Readily available data sources on homeless families include four longitudinal studies (Shinn et al., 1998; Bassuk et al., 1998; Rog and Guttman, 1997; SAMHSA, 2004), two in a single city (New York and Washington, DC, respectively) and two in several sites. There is also one cross-sectional study (Burt et al., 1999). The two studies in a single city select single female headed families on welfare. The two longitudinal studies in several sites select families with serious problems, requiring health, substance abuse, and mental health services. The cross sectional study is based on a shelter population. There is considerable heterogeneity in the design and instruments used in these studies. A retrospective meta-analysis would require considerable statistical sophistication. One of the longitudinal studies of low-income housed families is likely to include families that experienced homelessness during the followup period. As a prospective study with good national sampling and little evidence of selection of families, it is a good candidate to study the development of family homelessness, provided there are enough instances of homelessness in the study population.
Clearly the currently available data do not include all types of homeless families with children and, at least in some studies, there has been a tendency to oversample those with mental disorder, substance abuse, and frequent service use. There is an exception in the instance of NSAF. Because its cohort begins as housed families, it is unlikely to select particular pathways or subgroups of homeless families. Thus, a secondary data-based approach to a typology might first find whether there are enough families in NSAF and enough variables relevant to homelessness in that study to warrant using it in clustering studies. Another approach would be to use the five homelessness studies very cautiously, with analysis of resulting clusters for dependence upon the excess categories described above. Along these lines, the following secondary analysis projects are suggested:
- The longitudinal study of low-income housed families should be examined to determine whether it will yield a sufficient number of homeless families to warrant attempts to develop a typology. If so, the careful selection of available severity indicators could be recommended, within the context of the four-celled approach described above.
- Preliminary typological analysis of the five homeless family studies should be performed to assess the extent to which the design and instruments are compatible with pooling their data to develop a typology; and find how much effort would be needed to index the subjects in these studies with environmental data as described in Appendix B.3 and Appendix B.4. If the studies pass both tests, they might be worth further analyses both as pilot projects for the new studies and as a provisional source of data to guide policy and service delivery.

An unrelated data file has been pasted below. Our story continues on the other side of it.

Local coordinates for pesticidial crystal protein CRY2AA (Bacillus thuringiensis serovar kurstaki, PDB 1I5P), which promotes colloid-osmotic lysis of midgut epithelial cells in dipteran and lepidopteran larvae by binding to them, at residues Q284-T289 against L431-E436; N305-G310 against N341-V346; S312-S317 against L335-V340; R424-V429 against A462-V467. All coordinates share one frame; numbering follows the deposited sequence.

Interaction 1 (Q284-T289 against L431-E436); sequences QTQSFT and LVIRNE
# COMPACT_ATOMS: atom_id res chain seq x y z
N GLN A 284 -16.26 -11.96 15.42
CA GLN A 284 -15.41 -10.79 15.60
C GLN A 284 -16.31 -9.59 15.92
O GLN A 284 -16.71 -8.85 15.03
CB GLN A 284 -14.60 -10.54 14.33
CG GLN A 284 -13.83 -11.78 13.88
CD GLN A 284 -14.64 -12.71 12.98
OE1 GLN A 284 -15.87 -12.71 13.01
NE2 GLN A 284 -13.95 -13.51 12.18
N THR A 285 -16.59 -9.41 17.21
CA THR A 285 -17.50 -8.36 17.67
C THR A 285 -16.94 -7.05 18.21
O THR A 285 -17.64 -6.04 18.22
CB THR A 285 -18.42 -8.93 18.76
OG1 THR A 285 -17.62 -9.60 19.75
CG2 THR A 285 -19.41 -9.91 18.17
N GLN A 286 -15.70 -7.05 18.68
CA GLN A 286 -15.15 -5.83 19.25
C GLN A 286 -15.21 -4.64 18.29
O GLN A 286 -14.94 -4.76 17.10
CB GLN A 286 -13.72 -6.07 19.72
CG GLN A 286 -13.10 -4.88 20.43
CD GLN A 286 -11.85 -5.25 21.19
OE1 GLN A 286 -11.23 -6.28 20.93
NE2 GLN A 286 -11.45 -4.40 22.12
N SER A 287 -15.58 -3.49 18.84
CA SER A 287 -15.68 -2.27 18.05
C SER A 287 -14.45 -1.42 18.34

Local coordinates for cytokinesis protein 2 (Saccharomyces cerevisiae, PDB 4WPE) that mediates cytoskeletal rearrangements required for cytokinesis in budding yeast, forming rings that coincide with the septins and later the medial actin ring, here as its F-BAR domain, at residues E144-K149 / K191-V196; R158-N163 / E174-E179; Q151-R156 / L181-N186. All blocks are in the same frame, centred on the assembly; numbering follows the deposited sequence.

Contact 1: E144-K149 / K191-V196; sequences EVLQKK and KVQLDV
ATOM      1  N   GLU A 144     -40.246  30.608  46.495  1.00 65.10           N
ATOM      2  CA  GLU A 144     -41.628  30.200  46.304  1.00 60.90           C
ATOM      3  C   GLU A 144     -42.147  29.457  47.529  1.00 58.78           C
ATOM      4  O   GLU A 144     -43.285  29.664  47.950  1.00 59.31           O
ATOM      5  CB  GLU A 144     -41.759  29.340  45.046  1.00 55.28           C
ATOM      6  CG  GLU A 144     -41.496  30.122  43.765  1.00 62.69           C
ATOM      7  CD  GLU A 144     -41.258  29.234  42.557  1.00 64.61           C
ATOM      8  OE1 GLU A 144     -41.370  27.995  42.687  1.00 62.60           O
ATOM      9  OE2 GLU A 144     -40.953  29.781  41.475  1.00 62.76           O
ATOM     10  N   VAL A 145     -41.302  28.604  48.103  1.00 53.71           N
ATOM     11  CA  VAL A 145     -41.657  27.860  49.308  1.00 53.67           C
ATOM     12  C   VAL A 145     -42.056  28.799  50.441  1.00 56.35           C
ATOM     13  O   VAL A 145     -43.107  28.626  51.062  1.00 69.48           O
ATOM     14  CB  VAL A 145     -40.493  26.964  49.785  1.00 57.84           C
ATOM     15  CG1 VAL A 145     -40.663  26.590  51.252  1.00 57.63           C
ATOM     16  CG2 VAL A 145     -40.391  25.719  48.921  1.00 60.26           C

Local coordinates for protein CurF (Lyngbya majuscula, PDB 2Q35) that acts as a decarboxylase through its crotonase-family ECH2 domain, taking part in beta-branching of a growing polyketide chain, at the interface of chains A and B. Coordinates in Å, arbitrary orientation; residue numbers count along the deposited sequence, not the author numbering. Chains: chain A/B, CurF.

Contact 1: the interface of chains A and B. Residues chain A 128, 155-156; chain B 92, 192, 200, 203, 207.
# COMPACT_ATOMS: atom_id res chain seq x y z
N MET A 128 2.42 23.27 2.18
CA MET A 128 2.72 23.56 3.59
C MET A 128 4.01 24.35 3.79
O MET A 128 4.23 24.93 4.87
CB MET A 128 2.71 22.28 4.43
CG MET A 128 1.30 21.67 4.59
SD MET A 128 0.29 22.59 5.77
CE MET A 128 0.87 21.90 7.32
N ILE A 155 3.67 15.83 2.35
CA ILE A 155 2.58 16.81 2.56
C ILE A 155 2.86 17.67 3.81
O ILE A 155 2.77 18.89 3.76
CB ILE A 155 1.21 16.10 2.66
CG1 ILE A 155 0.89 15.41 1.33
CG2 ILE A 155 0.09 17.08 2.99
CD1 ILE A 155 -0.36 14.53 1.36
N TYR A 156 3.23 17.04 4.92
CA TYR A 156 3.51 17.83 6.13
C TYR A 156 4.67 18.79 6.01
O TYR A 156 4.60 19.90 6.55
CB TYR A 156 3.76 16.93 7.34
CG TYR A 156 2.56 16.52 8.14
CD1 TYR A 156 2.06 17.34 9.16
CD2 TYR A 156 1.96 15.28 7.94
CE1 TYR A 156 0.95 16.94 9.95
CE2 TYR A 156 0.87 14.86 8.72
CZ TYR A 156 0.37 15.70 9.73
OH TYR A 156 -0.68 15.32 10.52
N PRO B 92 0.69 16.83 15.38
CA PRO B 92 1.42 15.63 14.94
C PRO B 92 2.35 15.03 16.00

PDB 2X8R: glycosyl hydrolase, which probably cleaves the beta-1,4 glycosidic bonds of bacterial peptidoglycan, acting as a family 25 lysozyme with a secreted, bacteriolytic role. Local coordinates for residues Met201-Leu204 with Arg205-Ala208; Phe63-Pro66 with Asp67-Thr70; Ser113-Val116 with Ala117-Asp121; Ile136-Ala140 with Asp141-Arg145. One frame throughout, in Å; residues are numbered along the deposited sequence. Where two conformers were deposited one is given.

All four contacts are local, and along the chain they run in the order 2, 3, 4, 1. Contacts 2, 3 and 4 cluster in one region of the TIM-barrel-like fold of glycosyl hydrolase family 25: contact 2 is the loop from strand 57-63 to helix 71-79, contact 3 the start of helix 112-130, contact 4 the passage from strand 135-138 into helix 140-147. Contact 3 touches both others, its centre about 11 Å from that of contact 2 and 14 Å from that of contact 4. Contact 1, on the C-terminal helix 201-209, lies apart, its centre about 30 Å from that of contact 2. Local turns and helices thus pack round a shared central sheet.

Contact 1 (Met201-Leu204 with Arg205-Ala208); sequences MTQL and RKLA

Available data in the five homeless family studies include the approximate dates when the findings were obtained and the localities where the homeless families were situated. Therefore, it should be possible to link demographic and endogenous measures from these studies with data on housing and other environmental variables listed in Appendix B.3 using date and locality information from Federal and local agencies and advocacy sources. Thus, it might be feasible derive a rough four-celled typology model from those linked data.
From a very practical point of view, perhaps it would be best to start with an attempt to create a relatively simple typology using readily available endogenous (e.g., psychopathology/psychiatric severity; substance abuse) and personal history variables (e.g., chronicity of homelessness, minority status) that are particularly relevant to women with children, and to test their interactions with environmental factors as suggested above. This approach could be applied to existing data sets (both longitudinal and cross-sectional) and might lead to a relatively easy way to provide a simple classification into the uncomplicated and complicated subtypes suggested in the literature. If replicated subtypes could be identified, they could provide a basis for some relatively straightforward decisions matching families to the most appropriate levels and types of intervention, including housing, social services, medical services and psychiatric care, with the more severe, chronic subtype perhaps being the subject of additional subtyping analyses to develop a more refined classification into service need categories. New research on primary data sources should also proceed in concert.